According to an analysis by the American Association of State Highway and Transportation Officials, the “overall message” from the Trump administration via this FY 2020 budget request is that federal non-defense discretionary funding needs to be cut back to the 2011 Budget Control Act cap of $543 billion, compared to $597 billion in FY 2019.

At the same time, the administration continues to point out that infrastructure investment is a “priority area” by its calls for $200 billion in “mandatory spending” outside of USDOT over 10 years, of which $10 billion would support a Federal Capital Revolving Fund for more “cost-effective” federal investment in buildings and other property.

AASHTO’s analysis also noted that USDOT programs funded via the highway and airport and airway trust funds are “fully honored” in the FY 2020 budget, though there are several changes as well:

  • The budget requests $46.4 billion for highway funding but proposes to eliminate the off-system bridge set-aside in the Surface Transportation Block Grant Program. Meanwhile, $10.2 billion would be set aside for transit formula grants.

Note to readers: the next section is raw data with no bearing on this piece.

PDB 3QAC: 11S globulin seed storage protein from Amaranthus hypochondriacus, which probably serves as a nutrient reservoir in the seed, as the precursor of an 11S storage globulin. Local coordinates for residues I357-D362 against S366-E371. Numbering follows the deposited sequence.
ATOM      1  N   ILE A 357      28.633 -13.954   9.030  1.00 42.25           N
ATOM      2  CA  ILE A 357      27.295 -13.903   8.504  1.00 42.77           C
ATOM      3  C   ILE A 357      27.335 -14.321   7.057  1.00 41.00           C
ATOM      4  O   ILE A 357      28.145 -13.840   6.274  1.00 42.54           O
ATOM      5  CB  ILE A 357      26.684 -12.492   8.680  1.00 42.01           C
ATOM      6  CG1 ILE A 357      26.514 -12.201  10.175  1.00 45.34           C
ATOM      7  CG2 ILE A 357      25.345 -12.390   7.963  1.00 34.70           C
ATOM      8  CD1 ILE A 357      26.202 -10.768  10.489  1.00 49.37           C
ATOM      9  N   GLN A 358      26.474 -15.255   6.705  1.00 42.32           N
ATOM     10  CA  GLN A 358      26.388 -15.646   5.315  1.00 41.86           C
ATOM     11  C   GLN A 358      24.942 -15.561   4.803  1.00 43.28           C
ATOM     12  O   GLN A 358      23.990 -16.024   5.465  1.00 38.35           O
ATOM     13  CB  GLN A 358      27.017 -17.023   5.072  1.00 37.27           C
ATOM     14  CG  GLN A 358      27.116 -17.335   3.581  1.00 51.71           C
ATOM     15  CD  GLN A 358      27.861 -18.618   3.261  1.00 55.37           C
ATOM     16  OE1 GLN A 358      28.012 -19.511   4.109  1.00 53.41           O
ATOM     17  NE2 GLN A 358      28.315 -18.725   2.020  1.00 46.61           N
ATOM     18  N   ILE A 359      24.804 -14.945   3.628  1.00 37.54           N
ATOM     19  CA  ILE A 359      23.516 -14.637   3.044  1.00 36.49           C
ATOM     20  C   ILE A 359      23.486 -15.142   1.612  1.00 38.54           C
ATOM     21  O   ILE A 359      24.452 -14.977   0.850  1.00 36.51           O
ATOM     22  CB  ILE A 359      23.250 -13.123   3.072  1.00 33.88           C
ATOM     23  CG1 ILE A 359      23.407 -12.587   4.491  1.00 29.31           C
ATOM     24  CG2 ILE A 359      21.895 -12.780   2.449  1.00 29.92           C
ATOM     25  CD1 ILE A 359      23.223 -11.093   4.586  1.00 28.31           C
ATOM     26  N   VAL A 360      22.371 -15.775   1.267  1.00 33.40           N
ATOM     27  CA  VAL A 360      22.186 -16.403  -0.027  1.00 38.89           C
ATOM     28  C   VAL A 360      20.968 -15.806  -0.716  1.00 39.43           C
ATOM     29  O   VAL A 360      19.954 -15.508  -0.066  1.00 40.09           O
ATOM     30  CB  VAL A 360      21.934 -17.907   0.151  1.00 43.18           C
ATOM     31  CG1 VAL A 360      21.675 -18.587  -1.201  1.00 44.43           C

• The National Highway Traffic Safety Administration would receive $778 million, with the Federal Motor Carrier Safety Administration getting $676 million.
  • The budget retains the $7.6 billion rescission of highway contract authority contained within the FAST Act, due to take effect July 1, 2020. It also rescinds $209 million from Federal Highway Administration appropriations outside of contract authority.
  • The budget provides $300 million in general funds to FHWA for a competitive highway bridge program in rural areas using project bundling.
  • It also provides $500 million in general funds to the Federal Transit Administration for its “State of Good Repair” and “Buses and Bus Facility” programs.
  • It reduces FTA Capital Investment Grants from to $1.5 billion, down from $2.6 billion in FY 2019.
  • The FY 2020 budget seeks to increase funding for the Better Utilizing Investments to Leverage Development or BUILD transportation grant program to $1 billion, up from $900 million in FY 2019.
  • It authorizes $1 billion in additional Infrastructure for Rebuilding America or INFRA grant dollars – boosting the fund’s monies to $2 billion overall – from the general fund without the multimodal cap in the FAST Act.
  • It cuts Amtrak’s Northeast Corridor funding by $275 million and its National Network funding by $589 million.
  • The FY 2020 budget increases Federal Railroad Administration Restoration/Enhancement grants to Amtrak to $550 million, up from $20 million in the FAST Act, with the policy goal of restructuring Amtrak away from long-distance corridors and providing these “transitional grants” for increasing states’ financial responsibility for state-supported routes.
  • Provides $10.3 billion to the Federal Aviation Administration for operations and $3.3 billion for Facilities and Equipment.
  • Retains the Essential Air Services program at $125 million rather than eliminating it as in past administration proposals.